"These and thousands of others like them are known to the world today only because Bradley Manning could no longer in good conscience collude with an official policy of the Bush and Obama administrations to abuse secrecy and 'national security' to erase them from history," Dougherty wrote on the group's website. "If Manning deserves any punishment at all for this, certainly his three years already served, and the disgraceful abuse he was made to suffer during it, is more than enough."

4. The Afghanistan War Logs
On July 25, 2010, just a month after Manning was arrested, WikiLeaks published 75,000 SIGACTS from the Afghanistan battlefield. The New York Times, which participated in their publication, said they offered "an unvarnished, ground-level picture of the war in Afghanistan that is in many respects more grim than the official portrayal."

5. Detention, abuse and torture
Manning's leaks included more than 700 Guantanamo detainee files, many revealing that the U.S. had little reason to continue holding its prisoners. The 250,000 State Department cables he leaked detailed U.S. diplomatic pressure on foreign countries to ignore or excuse extraordinary renditions carried out by the CIA in apparent violation of international law. They also showed that the U.S. routinely failed to investigate reports of prisoner abuse and summary execution by the Iraqi military.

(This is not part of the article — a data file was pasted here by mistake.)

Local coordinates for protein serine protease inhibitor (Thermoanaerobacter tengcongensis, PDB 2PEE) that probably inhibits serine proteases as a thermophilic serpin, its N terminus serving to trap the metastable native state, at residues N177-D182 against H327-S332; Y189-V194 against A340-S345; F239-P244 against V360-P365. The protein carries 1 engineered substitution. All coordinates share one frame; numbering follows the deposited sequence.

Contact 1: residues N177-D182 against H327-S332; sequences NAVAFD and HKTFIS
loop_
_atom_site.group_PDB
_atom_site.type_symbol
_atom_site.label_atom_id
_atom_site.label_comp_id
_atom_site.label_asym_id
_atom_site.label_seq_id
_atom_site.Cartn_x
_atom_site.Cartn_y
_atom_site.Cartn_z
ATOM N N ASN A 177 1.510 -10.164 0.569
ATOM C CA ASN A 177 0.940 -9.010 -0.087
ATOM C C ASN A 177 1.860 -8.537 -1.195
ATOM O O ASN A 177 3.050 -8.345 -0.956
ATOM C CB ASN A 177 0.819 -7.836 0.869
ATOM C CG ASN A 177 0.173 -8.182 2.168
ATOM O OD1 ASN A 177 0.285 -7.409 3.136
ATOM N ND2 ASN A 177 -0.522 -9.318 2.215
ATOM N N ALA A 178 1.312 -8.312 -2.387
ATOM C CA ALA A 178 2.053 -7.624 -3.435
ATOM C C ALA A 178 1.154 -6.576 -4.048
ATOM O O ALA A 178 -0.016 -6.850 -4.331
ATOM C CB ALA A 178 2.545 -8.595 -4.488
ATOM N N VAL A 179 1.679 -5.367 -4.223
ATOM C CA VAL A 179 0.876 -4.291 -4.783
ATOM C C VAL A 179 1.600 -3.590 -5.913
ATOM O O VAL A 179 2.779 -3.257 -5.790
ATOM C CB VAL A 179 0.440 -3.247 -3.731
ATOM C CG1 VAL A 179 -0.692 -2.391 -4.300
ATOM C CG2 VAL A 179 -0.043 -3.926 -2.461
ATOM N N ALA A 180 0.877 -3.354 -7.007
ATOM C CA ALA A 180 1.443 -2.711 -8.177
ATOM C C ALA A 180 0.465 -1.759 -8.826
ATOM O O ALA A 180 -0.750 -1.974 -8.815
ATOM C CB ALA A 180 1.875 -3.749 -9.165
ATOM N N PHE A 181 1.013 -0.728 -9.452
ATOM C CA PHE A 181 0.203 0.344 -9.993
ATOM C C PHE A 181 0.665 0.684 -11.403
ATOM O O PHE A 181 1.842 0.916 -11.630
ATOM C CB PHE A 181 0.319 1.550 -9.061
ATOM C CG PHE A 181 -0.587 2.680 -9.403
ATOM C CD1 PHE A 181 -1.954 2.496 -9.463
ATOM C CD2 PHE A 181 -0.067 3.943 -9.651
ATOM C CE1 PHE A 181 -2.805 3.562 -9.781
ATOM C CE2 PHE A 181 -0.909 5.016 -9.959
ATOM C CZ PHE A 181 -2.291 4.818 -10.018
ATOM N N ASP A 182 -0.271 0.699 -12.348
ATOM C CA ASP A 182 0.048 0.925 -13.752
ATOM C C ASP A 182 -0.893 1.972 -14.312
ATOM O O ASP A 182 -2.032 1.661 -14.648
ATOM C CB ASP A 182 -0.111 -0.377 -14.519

"It brought this issue back into public consciousness again, which is a great thing," Shane Kadidal, a lawyer at the Center for Constitutional Rights who represents Guantanamo detainees, told HuffPost in June.

"And then with everything that Manning released, to some extent the volume of the material is part of the story," Kadidal said. "It's one thing to tell a few anecdotes based on a few items being leaked, but to be able to say across the board that most of the men who are there shouldn't be there, were people that could be safely released … that is pretty staggering."

6. U.S. complicity with repressive Arab regimes
It was no surprise to many living in the Arab world that the United States routinely collaborated with Arab dictators behind closed doors while proclaiming its commitment to democracy in public. Manning's leaks of sensitive State Department cables, however, laid bare the American hypocrisy in the Middle East. By some accounts, they served as a catalyst for the regime changes around the region that would come to be known as the Arab Spring.

In particular, the cables highlighted corruption within the regime of former Tunisian president Zine El Abidine Ben Ali. The first batch of cables about Tunisia was released in November 2010, two months before Ben Ali fled the country.

"Whether it's cash, services, land, property, or yes, even your yacht, President Ben Ali's family is rumored to covet it and reportedly gets what it wants," the U.S. embassy reported in a June 2008 cable classified secret. "With Tunisians facing rising inflation and high unemployment, the conspicuous displays of wealth and persistent rumors of corruption have added fuel to the fire."